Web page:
Through it all, the Pretty Girl is there in the background, watching, though in the most horrific parts of it she fades into the background as Daniel is focused on Hypatia’s agony. Later, he might reflect that everything he experienced was within the realm of sensations he knows, and he’s never been tiled or flayed. It feels like being cut, over and over again; but he can see it; but she can identify it as happening to her.
At what must be the moment of death, a brown hand reaches for Daniel’s own, and pulls him up out of that dream of deeper despair. The landscape has changed again, this time to a university campus. Daniel’s not even sure how long he spent in antiquity. This place isn’t that, but he’d be surprised if it was completely modern. 70s or 80s? And definitely moneyed. Kouamé studies him curiously, trying to gauge how he came out of that scenario.
The life of a scholarly mage is interesting to him, especially in ages since past. Academically, he knows some of the things that she debates and learns are not true, but they sound so true when he hears them. A learned woman, a beautiful woman, and clearly a respected woman. These experiences please him, and he seems to forget that eventually this ends in pain and death.
When it comes, though, it is humiliating. Bound and stripped, she is bare to the world, helpless against her opressors. She—he knows it is coming, now. He feels the desperation she must have felt in that moment before it began, the agony of that first cut against her skin.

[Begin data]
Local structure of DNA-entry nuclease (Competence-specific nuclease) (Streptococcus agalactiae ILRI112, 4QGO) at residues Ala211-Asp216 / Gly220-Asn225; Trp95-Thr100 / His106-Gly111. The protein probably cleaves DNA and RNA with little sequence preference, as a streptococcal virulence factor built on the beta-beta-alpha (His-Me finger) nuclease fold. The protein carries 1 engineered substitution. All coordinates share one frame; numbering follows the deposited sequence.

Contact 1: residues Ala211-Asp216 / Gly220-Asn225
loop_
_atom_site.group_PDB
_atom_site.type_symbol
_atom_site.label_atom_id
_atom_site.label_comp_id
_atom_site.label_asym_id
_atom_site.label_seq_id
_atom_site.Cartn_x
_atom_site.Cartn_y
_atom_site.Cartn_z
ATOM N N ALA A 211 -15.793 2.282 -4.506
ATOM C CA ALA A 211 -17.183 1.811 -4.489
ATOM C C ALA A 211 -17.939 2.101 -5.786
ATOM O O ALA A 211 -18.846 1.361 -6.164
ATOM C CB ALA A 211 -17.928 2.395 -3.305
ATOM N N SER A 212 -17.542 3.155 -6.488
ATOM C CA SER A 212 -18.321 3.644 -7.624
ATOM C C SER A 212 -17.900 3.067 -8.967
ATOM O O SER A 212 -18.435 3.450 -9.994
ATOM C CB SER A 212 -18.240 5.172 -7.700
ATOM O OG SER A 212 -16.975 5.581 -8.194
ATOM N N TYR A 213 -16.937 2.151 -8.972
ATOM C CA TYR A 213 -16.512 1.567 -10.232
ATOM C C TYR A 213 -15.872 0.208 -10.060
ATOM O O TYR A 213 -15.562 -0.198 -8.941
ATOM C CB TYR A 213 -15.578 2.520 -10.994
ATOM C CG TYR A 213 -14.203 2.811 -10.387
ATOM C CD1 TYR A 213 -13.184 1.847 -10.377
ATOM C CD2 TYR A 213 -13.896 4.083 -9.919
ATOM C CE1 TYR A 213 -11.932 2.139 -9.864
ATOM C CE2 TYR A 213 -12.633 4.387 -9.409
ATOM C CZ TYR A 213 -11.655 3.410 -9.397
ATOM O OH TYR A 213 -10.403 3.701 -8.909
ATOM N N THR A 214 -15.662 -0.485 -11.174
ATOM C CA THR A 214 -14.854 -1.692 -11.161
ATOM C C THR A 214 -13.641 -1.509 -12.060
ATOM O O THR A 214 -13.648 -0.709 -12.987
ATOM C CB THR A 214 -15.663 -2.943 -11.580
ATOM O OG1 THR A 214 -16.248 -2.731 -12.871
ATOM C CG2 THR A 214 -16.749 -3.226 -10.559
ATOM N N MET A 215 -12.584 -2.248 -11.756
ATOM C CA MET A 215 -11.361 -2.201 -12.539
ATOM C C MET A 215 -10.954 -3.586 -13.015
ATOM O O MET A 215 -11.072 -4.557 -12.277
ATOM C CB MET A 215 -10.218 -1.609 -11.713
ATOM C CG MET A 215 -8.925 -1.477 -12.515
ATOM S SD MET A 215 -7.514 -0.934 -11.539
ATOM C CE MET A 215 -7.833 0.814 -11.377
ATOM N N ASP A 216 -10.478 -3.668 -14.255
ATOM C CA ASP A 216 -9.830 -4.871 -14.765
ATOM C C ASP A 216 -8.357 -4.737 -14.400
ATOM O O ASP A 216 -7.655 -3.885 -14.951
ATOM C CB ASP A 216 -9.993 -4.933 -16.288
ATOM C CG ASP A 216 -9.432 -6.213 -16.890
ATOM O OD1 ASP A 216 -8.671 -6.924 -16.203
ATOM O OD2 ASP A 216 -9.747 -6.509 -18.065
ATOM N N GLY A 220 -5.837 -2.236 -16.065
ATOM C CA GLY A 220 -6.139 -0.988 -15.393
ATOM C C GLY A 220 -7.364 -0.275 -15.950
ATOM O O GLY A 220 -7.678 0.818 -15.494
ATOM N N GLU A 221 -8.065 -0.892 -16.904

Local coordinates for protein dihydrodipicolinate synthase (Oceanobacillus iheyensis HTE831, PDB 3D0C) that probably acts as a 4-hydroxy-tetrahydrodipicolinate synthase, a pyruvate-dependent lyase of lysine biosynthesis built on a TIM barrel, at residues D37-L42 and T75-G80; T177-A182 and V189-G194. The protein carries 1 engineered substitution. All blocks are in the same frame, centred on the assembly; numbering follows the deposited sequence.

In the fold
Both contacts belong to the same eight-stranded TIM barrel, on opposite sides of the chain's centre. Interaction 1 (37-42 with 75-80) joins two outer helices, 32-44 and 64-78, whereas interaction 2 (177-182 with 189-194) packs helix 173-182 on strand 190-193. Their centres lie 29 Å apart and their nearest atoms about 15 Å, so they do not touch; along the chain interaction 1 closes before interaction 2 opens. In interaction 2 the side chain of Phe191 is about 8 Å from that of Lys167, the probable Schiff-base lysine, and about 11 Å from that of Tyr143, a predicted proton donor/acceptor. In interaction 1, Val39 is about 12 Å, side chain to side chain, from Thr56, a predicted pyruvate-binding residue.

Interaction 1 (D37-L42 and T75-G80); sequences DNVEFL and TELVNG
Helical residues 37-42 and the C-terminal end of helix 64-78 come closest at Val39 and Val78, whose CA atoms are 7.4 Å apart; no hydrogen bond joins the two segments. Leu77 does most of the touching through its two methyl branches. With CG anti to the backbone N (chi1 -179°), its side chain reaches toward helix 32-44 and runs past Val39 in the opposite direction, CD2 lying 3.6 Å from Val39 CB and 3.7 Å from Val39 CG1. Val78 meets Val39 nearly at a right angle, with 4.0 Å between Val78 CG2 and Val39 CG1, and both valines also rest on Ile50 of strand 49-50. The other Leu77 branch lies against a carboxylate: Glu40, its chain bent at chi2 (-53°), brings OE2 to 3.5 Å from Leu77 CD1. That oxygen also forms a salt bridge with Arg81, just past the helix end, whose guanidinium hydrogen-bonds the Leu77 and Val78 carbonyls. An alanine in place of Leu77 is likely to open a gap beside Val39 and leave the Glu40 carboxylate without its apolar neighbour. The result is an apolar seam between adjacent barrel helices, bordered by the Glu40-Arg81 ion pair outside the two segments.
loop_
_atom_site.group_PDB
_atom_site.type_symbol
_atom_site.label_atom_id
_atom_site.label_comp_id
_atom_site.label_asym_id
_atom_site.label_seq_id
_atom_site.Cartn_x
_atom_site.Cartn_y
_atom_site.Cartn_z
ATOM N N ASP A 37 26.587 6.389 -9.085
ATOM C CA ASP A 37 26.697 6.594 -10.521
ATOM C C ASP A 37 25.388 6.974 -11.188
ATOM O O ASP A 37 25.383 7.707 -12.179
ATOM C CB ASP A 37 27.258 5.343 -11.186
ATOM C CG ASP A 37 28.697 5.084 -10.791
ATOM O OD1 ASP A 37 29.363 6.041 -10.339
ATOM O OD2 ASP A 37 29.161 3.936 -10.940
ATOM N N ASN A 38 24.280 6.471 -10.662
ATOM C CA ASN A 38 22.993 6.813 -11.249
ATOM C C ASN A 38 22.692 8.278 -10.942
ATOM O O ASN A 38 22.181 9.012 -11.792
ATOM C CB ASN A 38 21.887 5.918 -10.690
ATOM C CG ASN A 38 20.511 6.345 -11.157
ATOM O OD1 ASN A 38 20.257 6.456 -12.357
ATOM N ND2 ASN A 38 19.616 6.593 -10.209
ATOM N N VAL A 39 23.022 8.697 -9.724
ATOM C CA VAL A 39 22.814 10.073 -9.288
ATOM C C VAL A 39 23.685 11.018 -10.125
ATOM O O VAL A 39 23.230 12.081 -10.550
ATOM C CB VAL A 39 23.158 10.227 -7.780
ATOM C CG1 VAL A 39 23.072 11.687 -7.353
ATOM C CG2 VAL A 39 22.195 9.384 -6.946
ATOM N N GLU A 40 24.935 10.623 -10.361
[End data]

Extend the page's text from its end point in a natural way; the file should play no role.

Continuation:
And another. Another after. He watches as her skin is forcefully peeled away, she screams in agony as he experiences cut after cut. How can any one person endure this? At which point does the pain fade from existence?
The pain brings him to such a heightened state of consciousness. He almost feels as if he could step out of his body, watch this happen in a purely academic sense.
The dragging feels worse, he thinks. At least her head was not in danger of being crushed. But maybe that would be a mercy rather than watching the skin slowly but surely be rubbed raw and bloody as she is dragged through the streets.
He experiences it all, until the very end. Until his senses and laboured breath starts to fade from him. She cannot hold on much longer, she is on the precipice of overstimulation and pain. Everything begins to go numb as she bleeds out. This is the end. There is no escape from this nightmare.
Then he is on a university campus, collapsing to his knees as he breaths heavily. His ecstatic state continues, the afterthought of the pain still somewhere in the back of his mind. It causes his heart to race, as if he’s just woken from a particularly awful nightmare. He’s not running or screaming, though, so that’s a good start? “Jesus…” He finally exclaims. It’s a soft exclamation, but one all the less. “How can…how does anyone do that to a person? It’s so…” His heart hurts for that poor woman. He eventually looks up at Kouame and tries to shakily get to his feet.